The Case for Free Trade

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The Case for Free Trade

Before we plough into the case for free trade, it is important that we define a few terms.

Absolute advantage

A country has an absolute advantage over another country in the production of a certain good if, for a given amount of resources, it can produce more of the good than its competitor. Another way of looking at it is that the country with the absolute advantage can make the same amount of the good with fewer resources. Basically, it is when one country is better at making a given good than another country. See the next Learn-It for a numerical example.

Comparative advantage

The theory of comparative advantage takes absolute advantage a stage further. Even if a country is so bad at using a given set of resources that it is worse at making all goods than another country, it will still have a comparative advantage in the production of at least one good. This means that there will be at least one product where it is relatively better at producing, even though in absolute terms it is the worst at making everything. This might sound confusing, but all will be revealed with a numerical example in the next Learn-It.

The terms of trade

Put simply, the terms of trade are the 'terms' (or price) agreed when two countries trade. You will see that it is important to understand this concept when we look at numerical example of trade between countries below.

Examiners often set multiple-choice questions on the terms of trade. You are expected to work out what will happen to the terms of trade if, say, the value of the pound rises. The 'terms of trade' for a country as a whole is the ratio of export prices to import prices. More formally:

The Case for Free Trade

The index of export prices and the index of import prices are calculated in the same way as the Retail Price Index (RPI). A weighted average is calculated using the prices of thousands of exports and imports. Remember that an index does not have any units. The series of numbers are simply used to make comparisons of the average price level (for exports and imports in this case) over different time periods (monthly or yearly).

In the example above of a rising pound (ceteris paribus) the prices of exports will rise, and the prices of imports will fall. The terms of trade, therefore, will rise (the top part of the fraction is rising and the bottom part is falling, so, overall, the fraction rises).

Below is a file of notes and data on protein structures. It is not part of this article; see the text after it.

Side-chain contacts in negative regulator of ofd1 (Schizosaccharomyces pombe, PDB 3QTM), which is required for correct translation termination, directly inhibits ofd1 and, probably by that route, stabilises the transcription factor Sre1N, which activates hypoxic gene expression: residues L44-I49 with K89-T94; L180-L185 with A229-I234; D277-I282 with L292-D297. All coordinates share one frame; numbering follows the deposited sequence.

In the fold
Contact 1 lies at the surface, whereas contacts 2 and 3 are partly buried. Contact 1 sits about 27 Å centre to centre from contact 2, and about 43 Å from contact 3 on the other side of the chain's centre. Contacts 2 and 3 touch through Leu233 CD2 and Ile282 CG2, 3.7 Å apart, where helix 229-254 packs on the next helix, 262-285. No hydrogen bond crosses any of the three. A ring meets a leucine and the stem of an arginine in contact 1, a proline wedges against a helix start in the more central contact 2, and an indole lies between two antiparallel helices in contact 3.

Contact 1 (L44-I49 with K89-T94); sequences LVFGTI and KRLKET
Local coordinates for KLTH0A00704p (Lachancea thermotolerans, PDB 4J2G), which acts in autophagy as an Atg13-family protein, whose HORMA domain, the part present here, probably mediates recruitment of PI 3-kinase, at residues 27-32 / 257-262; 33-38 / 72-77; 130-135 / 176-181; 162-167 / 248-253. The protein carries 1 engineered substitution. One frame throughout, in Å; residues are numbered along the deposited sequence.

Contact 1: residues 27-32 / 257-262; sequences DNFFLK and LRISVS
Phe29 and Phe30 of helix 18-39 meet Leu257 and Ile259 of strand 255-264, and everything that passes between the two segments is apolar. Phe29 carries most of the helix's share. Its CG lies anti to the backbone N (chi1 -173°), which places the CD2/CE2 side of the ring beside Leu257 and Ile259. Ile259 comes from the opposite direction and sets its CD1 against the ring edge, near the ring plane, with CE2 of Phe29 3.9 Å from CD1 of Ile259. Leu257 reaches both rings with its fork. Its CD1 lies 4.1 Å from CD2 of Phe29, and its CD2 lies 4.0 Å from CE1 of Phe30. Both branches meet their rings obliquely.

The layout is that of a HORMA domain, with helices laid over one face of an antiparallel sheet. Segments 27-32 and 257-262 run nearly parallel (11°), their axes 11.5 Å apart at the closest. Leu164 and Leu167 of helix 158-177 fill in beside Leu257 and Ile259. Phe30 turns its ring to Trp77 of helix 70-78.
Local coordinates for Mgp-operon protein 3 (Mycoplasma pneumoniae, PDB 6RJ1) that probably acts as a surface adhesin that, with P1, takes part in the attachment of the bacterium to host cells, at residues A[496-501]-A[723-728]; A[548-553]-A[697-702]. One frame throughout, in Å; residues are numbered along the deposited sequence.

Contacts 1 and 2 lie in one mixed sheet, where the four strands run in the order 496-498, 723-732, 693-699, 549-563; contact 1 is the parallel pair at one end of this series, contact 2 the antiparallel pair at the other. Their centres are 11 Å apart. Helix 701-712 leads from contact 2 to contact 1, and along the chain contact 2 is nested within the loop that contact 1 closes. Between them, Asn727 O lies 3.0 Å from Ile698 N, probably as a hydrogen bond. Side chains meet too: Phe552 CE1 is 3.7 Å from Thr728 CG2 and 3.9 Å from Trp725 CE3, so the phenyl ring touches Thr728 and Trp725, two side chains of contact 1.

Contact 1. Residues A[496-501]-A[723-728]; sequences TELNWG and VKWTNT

Trade barriers

It should be obvious that when an economist refers to free trade he is referring to international trade without trade barriers (i.e. trade 'free' of barriers). In the final Learn-It of this topic (called 'The case against free trade') the controversial issue of protectionism is covered. Some countries feel they need to 'protect' their domestic industries (and jobs) from foreign competition. They do this by using certain trade barriers. The more well know is the tariff, which is a tax on imported goods and services. Go to the final Learn-It for more details about these trade barriers and why they are used.

The extensive analysis above shows how trade between countries is always a good thing. One would assume that the USA can make most things more efficiently than, say, Mexico (one of its neighbours). But the analysis above suggests that it is still in the interests of both the USA and Mexico that specialisation and trade occurs.

Surely, then, it follows that anything that disrupts free trade between countries, such as tariff and non-tariff barriers (see the last Learn It for more details) is a bad thing.

The Case for Free Trade

In the diagram above, DD and SD are the domestic demand and supply curves. If one assumes that this market is totally protected from foreign competition (through tariffs, for example) then the equilibrium price and output would be P1 and Q1 as expected.